Deploying a nginx application using Kubernetes for Self-Healing and Scaling

Kubernetes is an open source system for automating deployment, scaling and management of containerized applications. A more technical term for it is, container orchestrator which is used to manage large fleets of containers.

Minikube is an all-in-one single node installation for trying out kubernetes on local machines. And the following post covers deploying a nginx application container using kubernetes in minikube.

If you don’t have, then this link has it all to install minikube and kubectl (command line tool to access minikube) : Download and install minikube and kubectl

Step 1 : Making minikube up and running

Ensure that minikube is running.

starting_minikube

Step 2 : Open the minikube dashboard

Minikube comes with a GUI tool that opens in the web browser. Open the minikube dashboard with following command :

opening_dashboard

It should open the dashboard in a browser window and it’ll look something like this:

first_look_dashboard

Looks cool! No?

Step 3 : Deploy a webserver using the nginx:alpine image

Alpine linux is preferred for containers because of its small size. We’ll be using the nginx:alpine docker image to deploy a nginx powered webserver.

Now, go the deployments section and click the create button, which will open an interface like below.

create_app_filled

Fill in the details as shown in the image.

We can either provide the application details here, or we can upload a YAML file with our Deployment details.

As shown, we are asking kubernetes to create a deployment with nginx:alpine image as container and that we want 3 pods (or simply instances) of that.

A pod in kubernetes is a scheduling unit, a logical collection of one or more containers that are always scheduled together.

Go on and click that awesome deploy button!

Step 4 : Analyzing the deployment

Once we click the deploy button. Kubernetes will trigger the deployment. Deployment will create a ReplicaSet. A ReplicaSet is a replication controller that ensures that specified number of replicas for a pod are running at any given point of time.

Flow is something like this:

Deployment create ReplicaSets, ReplicaSets create Pods. Pods is where the real application resides.

deployment_overview

As expected, we have our deployment, replica set and pods in place.

We can also, check our deployment via command line using kubectl.

deployment_overview_cli

Step 5 : Create a Service and expose it to the external world with NodePort

So far, we have our pods up and running. But how do we access them?

This is where a service comes into play. K8S provides a higher level abstraction called as a service that logically groups pods and policy to access them. This grouping is done via labels and selectors.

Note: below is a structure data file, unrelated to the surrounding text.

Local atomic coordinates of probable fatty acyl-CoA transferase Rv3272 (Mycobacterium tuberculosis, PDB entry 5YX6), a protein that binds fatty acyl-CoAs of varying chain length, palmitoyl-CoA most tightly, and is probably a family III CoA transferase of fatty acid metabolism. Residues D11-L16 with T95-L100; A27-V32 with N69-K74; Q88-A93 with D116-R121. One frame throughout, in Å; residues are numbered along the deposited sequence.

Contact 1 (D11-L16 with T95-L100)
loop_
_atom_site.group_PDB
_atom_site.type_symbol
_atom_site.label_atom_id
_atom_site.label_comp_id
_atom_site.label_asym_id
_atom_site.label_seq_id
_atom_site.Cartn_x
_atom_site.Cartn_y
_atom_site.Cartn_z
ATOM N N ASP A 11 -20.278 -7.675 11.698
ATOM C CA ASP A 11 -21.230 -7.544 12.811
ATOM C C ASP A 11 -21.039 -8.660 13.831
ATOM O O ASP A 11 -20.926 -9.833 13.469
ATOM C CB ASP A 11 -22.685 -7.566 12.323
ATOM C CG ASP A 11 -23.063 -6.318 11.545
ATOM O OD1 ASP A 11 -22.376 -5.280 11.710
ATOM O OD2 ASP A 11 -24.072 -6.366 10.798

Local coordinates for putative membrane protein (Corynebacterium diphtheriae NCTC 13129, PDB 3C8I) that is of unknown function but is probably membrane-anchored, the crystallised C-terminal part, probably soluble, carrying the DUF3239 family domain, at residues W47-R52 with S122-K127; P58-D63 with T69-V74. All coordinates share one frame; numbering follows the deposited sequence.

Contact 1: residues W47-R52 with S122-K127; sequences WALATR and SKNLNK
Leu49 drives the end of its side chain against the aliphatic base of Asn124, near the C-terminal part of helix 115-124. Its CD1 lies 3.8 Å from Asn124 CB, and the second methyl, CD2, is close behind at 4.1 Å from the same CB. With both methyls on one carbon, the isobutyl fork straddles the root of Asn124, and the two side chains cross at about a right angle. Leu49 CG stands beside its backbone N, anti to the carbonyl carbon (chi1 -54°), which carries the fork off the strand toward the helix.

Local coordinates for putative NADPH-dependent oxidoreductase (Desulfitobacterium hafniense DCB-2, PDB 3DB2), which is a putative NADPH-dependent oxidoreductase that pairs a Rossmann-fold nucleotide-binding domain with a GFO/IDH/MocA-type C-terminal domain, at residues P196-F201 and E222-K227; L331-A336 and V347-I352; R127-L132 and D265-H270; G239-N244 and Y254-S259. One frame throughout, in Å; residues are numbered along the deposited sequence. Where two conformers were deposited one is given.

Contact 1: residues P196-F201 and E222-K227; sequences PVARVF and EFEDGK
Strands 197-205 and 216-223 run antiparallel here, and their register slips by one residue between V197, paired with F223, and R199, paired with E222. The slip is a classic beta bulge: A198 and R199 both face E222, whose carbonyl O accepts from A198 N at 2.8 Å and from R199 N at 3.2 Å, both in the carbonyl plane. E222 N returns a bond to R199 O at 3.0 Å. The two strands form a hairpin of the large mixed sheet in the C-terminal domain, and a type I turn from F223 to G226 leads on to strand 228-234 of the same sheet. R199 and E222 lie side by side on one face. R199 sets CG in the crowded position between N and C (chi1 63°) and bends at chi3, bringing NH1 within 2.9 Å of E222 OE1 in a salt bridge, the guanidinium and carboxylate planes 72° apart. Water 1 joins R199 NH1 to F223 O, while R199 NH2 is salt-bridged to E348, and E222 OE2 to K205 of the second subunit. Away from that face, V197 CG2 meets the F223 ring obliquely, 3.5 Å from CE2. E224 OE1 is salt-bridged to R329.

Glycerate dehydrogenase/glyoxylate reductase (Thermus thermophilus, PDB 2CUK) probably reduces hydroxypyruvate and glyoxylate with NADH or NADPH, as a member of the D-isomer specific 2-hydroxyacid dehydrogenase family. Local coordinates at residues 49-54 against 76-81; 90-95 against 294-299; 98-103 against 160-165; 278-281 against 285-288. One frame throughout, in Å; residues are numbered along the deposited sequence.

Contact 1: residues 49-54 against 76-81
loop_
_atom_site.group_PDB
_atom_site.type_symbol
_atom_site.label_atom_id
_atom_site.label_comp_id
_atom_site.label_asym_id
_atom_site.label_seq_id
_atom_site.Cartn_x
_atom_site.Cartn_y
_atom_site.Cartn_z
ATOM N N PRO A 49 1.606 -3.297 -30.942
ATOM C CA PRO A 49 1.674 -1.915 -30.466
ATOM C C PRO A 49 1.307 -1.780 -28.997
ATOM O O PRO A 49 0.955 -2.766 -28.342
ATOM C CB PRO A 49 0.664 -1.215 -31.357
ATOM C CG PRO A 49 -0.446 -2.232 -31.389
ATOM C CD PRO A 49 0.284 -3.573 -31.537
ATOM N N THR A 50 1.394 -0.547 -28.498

Then we expose the service to the world by defining its service type and service redirects our request to one of the pod and load balances them.

Create a my-nginx-webserver.yaml file with the following content:

https://gist.github.com/priyankvex/3b34ec02c82934b84c8dfb68272ed4f1

apiVersion: v1
kind: Service
metadata:
  name: my-nginx-web-service
  labels:
    run: my-nginx-web-service
spec:
  type: NodePort
  ports:
  - port: 80
    protocol: TCP
  selector:
    app: my-nginx-webserver

Enter the following commands to create a service name my-nginx-web-service

creating_service_cli

We can now verify that our service is running :

service_running

Step 6 : Accessing the application

Our application is running inside the minikube VM. To access the application from our workstation, let’s first get the IP address of the minikube VM:

minikube_ip

Now head to the address and port number of the service we got in above step.

application_running

And our app is running! Amazing, give yourself a pat now!

Taste of self-healing feature of the kubernetes system :

One of the most powerful feature of kubernetes is self-healing capabilities (just like Piccolo. DBZ, anyone?). While defining our app we created a replica set with 3 pods. Let’s go ahead and kill one pod and kubernetes wil create another one to maintain the running pod count 3.

self-healing.png

As we can see in the image. We deleted the bottom-most pod and K8S created a new one instantly.

Such kubernetes! Much HA (High Availability)!

Taste of scaling with Kubernetes:

Now, our app is receiving a crazy amount of traffic and three nginx pods are not enough to handle the load. Kubernetes allows us to scale our deployments with almost zero effort.

Let’s go ahead and spin up a new pod.

scaling_menu_option.png

scaling_to_4.png

Click OK. Now let’s go and check our pods.

scaled_deployment.png

As we can see in the image, we have now 4 pods running to handle the increased traffic.

Isn’t it amazing? We just horizontally scaled our application with the power of kubernetes.

This was just the tip of the iceberg what Kubernetes can do. I am also exploring the kubernetes and containerized architecture just like you, hopefully we’ll be back with another post soon with more kubernetes stuff!

That’s all, folks!

2 responses to “Deploying a nginx application using Kubernetes for Self-Healing and Scaling”

  1. Piccolo didn’t heal as fast as kubernetes does , Iirc

    Like

  2. […] Deploying a nginx application using Kubernetes for Self-Healing and Scaling […]

    Like

Leave a Reply

Fill in your details below or click an icon to log in:

WordPress.com Logo

You are commenting using your WordPress.com account. Log Out /  Change )

Twitter picture

You are commenting using your Twitter account. Log Out /  Change )

Facebook photo

You are commenting using your Facebook account. Log Out /  Change )

Connecting to %s

This site uses Akismet to reduce spam. Learn how your comment data is processed.

%d bloggers like this: